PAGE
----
The Pulitzer Center spotlights police accountability in St. Louis. On September 13, the Pulitzer Center published an article. The piece is called “Two St. Louis Police Killings Similar to George Floyd and Breonna Taylor.” The article discusses the deaths of Nicholas Gilbert and Don Ray Clark. Both Gilbert and Clark died under police custody. Both were from St. Louis, Missouri. And both, as the Pulitzer Center notes, died in ways similar to George Floyd and Breonna Taylor, respectively.
The article also examines how the lawsuits surrounding these police killings could influence the Supreme Court’s view of qualified immunity (QI).
27-year-old Nicholas Gilbert died five years before George Floyd. Bad St. Louis cops killed him under similar circumstances. Gilbert was handcuffed and shackled, with six officers (weighing a combined total of 1,300 lbs) on top of him.
Army vet Don Ray Clark was 63 when St. Louis police “acting on a no-knock warrant based on sketchy evidence” fatally shot him while asleep. This incident occurred three years before Breonna Taylor’s death.
“Floyd’s and Taylor’s deaths were huge news events that brought worldwide attention to police killings,” notes the Pulitzer Center. “But Gilbert’s and Clark’s deaths got passing attention.” Meaning, at the time their killings didn’t spark protests. Furthermore, they didn’t make headlines. That is, until now.
As the Pulitzer Center indicates, these killings “highlight both the banality of and lack of accountability for such police actions.” Plus, they highlight some of the “steepest roadblocks to police accountability.”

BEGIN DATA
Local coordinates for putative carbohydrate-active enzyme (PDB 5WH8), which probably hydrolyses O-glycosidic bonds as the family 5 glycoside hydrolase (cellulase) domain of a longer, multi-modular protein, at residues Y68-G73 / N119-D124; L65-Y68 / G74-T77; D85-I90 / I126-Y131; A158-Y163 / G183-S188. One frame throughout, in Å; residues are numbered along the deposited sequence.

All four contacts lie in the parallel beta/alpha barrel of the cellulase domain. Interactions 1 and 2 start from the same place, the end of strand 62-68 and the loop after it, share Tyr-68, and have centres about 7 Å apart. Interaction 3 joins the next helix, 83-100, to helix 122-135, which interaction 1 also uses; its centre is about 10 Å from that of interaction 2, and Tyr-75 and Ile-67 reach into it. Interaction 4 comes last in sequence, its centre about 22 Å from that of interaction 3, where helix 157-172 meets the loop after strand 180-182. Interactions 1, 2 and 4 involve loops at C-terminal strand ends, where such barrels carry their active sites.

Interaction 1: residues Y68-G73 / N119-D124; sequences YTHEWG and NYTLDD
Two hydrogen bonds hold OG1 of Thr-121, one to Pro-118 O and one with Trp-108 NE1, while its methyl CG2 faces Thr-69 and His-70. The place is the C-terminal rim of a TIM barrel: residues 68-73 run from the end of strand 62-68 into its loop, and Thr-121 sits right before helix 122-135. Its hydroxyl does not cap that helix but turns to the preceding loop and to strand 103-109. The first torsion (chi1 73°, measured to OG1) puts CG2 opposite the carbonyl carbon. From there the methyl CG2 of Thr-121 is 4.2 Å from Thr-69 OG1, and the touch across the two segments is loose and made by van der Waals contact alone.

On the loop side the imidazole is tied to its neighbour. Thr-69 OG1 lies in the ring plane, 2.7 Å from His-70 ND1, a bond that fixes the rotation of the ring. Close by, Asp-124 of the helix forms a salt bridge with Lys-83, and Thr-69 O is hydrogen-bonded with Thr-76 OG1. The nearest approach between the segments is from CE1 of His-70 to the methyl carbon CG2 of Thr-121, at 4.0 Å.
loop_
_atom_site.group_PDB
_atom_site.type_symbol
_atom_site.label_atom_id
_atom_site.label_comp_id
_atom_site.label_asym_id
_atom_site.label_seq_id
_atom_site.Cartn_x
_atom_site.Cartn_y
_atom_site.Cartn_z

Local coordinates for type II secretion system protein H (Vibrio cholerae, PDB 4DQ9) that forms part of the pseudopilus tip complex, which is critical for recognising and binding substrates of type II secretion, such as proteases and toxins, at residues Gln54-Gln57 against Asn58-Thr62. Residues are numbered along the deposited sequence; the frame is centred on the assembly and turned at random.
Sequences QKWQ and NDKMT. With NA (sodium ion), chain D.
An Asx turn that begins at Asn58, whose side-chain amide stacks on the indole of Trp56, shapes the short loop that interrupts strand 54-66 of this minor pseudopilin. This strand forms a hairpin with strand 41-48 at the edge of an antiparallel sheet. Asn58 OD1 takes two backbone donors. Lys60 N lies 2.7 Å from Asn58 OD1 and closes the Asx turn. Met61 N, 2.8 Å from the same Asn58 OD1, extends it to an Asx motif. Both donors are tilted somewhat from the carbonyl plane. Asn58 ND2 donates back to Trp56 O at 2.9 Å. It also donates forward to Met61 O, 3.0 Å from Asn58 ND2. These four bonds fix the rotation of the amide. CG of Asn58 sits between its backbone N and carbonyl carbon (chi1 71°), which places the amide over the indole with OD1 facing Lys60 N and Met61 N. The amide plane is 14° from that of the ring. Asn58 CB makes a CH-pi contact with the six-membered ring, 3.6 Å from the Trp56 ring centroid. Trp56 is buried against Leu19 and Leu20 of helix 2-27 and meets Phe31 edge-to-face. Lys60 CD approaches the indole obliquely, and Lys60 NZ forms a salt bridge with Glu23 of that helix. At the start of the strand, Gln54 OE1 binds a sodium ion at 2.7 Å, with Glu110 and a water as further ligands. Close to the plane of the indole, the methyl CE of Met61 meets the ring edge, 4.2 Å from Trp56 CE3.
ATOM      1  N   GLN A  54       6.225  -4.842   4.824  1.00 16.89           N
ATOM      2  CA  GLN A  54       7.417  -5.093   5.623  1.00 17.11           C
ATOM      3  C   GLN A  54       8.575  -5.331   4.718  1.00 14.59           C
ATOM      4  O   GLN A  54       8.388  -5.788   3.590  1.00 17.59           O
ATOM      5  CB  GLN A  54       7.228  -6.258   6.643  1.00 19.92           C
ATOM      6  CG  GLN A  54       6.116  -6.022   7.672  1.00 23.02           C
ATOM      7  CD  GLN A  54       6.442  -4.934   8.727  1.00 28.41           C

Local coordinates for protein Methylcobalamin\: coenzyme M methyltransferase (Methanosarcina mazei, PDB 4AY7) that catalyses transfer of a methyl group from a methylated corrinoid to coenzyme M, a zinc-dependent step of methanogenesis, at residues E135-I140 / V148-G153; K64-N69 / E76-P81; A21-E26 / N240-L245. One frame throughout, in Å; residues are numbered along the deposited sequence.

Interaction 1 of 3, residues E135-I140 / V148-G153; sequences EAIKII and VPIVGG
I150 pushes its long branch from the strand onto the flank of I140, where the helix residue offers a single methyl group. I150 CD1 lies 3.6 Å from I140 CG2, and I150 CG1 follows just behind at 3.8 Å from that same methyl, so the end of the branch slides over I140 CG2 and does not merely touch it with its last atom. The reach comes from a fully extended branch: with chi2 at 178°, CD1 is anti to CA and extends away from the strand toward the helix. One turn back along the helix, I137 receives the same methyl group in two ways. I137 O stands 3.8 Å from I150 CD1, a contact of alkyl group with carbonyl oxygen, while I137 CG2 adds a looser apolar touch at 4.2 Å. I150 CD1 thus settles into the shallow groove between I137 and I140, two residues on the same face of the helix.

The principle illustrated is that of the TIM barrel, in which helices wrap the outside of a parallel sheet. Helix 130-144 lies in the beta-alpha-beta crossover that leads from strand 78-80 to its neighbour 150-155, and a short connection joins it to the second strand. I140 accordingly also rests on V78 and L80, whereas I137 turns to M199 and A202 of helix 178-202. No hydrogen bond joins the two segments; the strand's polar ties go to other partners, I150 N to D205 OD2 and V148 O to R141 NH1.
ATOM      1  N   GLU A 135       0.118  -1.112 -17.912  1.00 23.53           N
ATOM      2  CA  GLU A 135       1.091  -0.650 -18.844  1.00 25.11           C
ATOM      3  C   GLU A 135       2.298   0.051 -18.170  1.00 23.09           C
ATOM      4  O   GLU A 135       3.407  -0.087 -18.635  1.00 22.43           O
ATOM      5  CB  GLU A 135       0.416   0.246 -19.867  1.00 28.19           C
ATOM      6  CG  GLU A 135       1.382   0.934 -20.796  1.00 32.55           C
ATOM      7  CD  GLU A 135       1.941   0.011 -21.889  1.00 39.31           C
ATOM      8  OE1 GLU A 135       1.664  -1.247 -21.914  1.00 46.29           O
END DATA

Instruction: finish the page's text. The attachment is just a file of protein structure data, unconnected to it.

Steepest among them is qualified immunity.
In particular, the QI question plays a significant role in Nicholas Gilbert’s case. Specifically, a district judge “threw out the [Gilbert] lawsuit based on qualified immunity.” Meanwhile, an appeals court, the 8th Circuit, “took it a step farther.” Per the Pulitzer Center, the appeals court stated that “no reasonable jury could decide that the officers [who killed Nicholas Gilbert] used reasonable force.”
However, this is where the Supreme Court steps in.
Recently, the Court hinted that they are open to reevaluating QI. For example, the Court disagreed with the 8th Circuit Court. Not just that, but they told the 8th Circuit to take another look at Nicholas Gilbert’s case. “In other words,” the Pulitzer Center writes, “the Supreme Court is saying that courts can’t say police are always acting reasonably when they apply pressure to a prone suspect.”
Ultimately, this could have an impact on how the judicial system takes on qualified immunity. Hopefully, the families of Nicholas Gilbert and Don Ray Clark will have justice for their loved ones. And the St. Louis cops who took their lives will face accountability for their brutal use of excessive force.
Read more about police accountability in St. Louis here.